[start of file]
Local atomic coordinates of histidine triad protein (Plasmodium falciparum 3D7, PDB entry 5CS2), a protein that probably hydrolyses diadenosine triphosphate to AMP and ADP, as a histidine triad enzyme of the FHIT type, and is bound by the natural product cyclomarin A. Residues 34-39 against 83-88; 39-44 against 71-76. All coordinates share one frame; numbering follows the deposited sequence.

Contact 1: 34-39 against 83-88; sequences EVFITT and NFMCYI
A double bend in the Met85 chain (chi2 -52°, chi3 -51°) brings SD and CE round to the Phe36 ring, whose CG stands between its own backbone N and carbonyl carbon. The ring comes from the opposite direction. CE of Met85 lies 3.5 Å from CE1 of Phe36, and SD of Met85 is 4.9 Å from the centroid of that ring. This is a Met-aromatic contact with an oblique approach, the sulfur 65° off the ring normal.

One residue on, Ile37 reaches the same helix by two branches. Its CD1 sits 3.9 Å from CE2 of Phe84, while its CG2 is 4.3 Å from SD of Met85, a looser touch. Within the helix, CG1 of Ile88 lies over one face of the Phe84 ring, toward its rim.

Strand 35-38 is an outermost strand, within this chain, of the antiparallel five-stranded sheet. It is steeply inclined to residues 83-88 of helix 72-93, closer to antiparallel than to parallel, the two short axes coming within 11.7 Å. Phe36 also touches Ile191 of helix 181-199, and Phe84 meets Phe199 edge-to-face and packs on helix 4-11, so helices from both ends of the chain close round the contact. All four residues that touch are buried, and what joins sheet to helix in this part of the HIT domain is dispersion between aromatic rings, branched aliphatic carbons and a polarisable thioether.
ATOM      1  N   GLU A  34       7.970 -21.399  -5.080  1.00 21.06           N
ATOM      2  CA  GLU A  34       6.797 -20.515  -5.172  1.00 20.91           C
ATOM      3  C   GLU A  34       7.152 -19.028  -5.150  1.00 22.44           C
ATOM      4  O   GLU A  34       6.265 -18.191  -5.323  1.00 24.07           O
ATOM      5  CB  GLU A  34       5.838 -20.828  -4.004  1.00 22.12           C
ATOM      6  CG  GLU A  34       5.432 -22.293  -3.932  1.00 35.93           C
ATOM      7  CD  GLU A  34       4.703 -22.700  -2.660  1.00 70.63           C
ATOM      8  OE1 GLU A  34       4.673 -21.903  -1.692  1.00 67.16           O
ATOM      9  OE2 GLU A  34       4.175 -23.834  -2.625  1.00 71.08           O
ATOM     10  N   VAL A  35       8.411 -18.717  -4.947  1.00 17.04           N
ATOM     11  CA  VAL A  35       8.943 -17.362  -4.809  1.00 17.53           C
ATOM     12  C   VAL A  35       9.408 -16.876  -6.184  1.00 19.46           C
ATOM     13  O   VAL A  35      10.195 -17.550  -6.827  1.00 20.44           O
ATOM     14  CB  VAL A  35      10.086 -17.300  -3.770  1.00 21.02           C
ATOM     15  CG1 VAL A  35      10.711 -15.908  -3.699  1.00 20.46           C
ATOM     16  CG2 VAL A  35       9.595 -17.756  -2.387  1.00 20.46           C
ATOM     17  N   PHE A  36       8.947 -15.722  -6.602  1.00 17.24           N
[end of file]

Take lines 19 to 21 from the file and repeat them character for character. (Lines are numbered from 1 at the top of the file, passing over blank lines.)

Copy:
ATOM     14  CB  VAL A  35      10.086 -17.300  -3.770  1.00 21.02           C
ATOM     15  CG1 VAL A  35      10.711 -15.908  -3.699  1.00 20.46           C
ATOM     16  CG2 VAL A  35       9.595 -17.756  -2.387  1.00 20.46           C